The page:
If the number of candidates declared elected is sufficient to form a quorum, clause 263 (1) (a) of the Municipal Act, 2001 or clause 208 (1) (a) of the City of Toronto Act, 2006, as the case may be, applies.
What does clause 263 (1) (a) of the Municipal Act say?
“If a vacancy occurs in the office of a member of council, the municipality shall, subject to this section,
(a) fill the vacancy by appointing a person who has consented to accept the office if appointed; or
(b) require a by-election to be held to fill the vacancy in accordance with the Municipal Elections Act, 1996. 2001, c. 25, s. 263 (1).”
Obviously a by-election would be pointless if we already couldn't get enough candidates to run, so we would be faced with having members appointed to council.
Is this what we want? Do we really want to have our seven members of council acclaimed- or even worse appointed, or do we want to have some choice in who to vote for?
I would think it much preferable to have a solid slate of candidates who can put forward platforms and then initiate some discussion and debate therefore allowing the voters to go to the polls and select their preferred representatives on council.
As of today we have one candidate declared as running for Mayor- that being our current Mayor Francis Richardson who was elected in 2006 as Deputy Mayor and then appointed to the Mayor's chair after the resignation of the elected Mayor.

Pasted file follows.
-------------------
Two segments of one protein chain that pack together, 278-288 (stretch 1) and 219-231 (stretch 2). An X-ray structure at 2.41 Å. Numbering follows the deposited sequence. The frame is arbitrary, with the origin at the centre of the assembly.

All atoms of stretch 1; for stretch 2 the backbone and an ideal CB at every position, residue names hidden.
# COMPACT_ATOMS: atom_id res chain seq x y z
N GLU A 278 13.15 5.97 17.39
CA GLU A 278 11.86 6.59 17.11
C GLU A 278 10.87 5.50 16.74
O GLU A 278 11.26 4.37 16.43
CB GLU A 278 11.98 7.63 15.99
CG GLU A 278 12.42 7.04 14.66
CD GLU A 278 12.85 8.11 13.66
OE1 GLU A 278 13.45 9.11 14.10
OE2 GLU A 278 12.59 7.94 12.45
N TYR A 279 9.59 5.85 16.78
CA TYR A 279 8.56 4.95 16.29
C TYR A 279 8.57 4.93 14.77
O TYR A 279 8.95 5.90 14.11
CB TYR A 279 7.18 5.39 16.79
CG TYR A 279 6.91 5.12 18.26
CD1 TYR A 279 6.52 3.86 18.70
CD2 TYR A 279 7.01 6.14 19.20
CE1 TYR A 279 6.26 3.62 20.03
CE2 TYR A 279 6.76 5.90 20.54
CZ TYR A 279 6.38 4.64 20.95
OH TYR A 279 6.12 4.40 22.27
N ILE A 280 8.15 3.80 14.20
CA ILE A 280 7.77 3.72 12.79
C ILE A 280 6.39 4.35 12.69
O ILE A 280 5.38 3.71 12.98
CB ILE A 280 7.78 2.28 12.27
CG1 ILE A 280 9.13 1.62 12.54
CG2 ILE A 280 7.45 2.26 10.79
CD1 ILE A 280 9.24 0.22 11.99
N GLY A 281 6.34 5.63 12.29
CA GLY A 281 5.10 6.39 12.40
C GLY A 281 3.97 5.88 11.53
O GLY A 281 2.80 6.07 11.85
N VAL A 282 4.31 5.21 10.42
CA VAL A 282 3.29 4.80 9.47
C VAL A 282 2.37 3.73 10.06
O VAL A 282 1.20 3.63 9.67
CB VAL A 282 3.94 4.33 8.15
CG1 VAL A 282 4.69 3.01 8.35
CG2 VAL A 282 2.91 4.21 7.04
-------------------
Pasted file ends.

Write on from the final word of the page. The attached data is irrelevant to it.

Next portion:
We have one candidate registered to run for the position of Deputy Mayor- Gerald Shortt. Shortt who has had a lengthy career in municipal politics, and was the first Mayor of the amalgamated Municipality of Meaford, is currently a Councillor though he was not elected to this position, he was appointed to fill a vacancy.
For the five council seats we so far have just two candidates that have filed their nomination papers with the Clerk. Both are current members of council. Lynda Stephens- who was elected a councillor in 2006, and Harley Greenfield who was appointed to fill an empty seat after resignations early in this term.
And that is it. Seven council positions available, and four candidates have filed papers to run- all of them incumbents.
Unless we have at least another four to eight candidates file papers to run for council and at least one additional candidate to run for Mayor and another for Deputy Mayor, we aren't going to see an election campaign, we are going to see a bunch of acclamations, and quite possibly some appointments.
That is not a healthy prospect in what is supposed to be a democratic process. And if that is in fact how this all goes down, we will be facing four years of a municipal government that might not necessarily reflect the desires of the population.
I do have to wonder if the lack of candidates might not be a reflection of how elected representatives have been treated in our municipality.
Often times these people who have put themselves forward to serve our community have been treated with such enormous contempt and disrespect, it is perhaps not surprising that potential candidates in this municipality are deciding to take a pass this time around.
Who really wants to be treated in that way when more often than not elected representatives really just want to contribute as best they can to make their community a better place to live.
If it is true that “You get the government you deserve,” then I suppose we only have ourselves to blame.